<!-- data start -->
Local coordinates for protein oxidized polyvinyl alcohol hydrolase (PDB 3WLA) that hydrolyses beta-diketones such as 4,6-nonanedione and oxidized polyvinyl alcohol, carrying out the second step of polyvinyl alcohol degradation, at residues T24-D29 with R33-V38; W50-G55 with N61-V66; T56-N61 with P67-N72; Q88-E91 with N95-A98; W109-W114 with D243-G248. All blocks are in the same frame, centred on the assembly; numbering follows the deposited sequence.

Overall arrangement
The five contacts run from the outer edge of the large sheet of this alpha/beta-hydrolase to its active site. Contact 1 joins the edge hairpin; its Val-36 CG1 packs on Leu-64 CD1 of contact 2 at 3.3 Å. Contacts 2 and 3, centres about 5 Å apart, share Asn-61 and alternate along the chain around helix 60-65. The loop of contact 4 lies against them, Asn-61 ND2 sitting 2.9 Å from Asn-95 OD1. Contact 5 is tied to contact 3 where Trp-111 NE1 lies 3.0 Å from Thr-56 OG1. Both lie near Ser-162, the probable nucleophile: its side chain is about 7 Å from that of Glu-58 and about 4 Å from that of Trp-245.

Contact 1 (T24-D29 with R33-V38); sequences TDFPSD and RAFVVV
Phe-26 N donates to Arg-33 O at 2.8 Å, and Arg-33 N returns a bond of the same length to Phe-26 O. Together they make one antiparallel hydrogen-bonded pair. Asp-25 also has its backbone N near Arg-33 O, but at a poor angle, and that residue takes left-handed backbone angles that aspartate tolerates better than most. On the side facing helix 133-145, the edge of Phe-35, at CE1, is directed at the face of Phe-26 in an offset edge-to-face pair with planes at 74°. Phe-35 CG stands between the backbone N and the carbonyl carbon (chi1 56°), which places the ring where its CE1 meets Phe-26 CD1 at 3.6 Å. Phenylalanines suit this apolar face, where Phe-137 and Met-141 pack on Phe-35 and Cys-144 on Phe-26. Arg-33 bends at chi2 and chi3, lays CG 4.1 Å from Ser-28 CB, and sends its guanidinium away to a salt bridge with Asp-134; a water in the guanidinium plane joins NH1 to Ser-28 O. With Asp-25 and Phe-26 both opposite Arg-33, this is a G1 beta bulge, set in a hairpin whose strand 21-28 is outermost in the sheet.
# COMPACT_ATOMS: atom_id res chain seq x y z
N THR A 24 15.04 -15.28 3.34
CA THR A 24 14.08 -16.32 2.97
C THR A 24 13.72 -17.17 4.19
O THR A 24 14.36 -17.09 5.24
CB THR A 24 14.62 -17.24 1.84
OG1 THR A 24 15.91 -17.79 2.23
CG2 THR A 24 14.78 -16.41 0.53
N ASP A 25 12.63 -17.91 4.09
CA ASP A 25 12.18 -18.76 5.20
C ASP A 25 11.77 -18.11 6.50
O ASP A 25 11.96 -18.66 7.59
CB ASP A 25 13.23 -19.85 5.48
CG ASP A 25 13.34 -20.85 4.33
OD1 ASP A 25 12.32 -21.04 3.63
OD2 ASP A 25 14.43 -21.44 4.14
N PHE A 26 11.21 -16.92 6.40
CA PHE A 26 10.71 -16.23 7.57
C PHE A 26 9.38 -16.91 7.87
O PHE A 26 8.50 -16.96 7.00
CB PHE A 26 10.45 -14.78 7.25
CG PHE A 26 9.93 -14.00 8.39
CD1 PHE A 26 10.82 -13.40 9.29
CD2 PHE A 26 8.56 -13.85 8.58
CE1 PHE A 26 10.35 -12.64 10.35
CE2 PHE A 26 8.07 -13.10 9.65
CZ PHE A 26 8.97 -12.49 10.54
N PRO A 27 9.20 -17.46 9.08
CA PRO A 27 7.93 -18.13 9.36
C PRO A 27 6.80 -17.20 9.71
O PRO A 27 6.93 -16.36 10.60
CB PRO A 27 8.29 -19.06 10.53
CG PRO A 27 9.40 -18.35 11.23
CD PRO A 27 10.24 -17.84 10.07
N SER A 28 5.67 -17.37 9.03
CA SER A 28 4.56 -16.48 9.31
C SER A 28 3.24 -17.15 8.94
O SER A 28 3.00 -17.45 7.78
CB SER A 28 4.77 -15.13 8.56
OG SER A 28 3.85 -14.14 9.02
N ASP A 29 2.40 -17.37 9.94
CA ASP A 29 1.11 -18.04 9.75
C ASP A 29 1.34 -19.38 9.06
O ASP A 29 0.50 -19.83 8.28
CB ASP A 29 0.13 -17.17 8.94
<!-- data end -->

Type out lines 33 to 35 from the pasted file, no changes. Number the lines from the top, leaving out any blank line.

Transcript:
N PRO A 27 9.20 -17.46 9.08
CA PRO A 27 7.93 -18.13 9.36
C PRO A 27 6.80 -17.20 9.71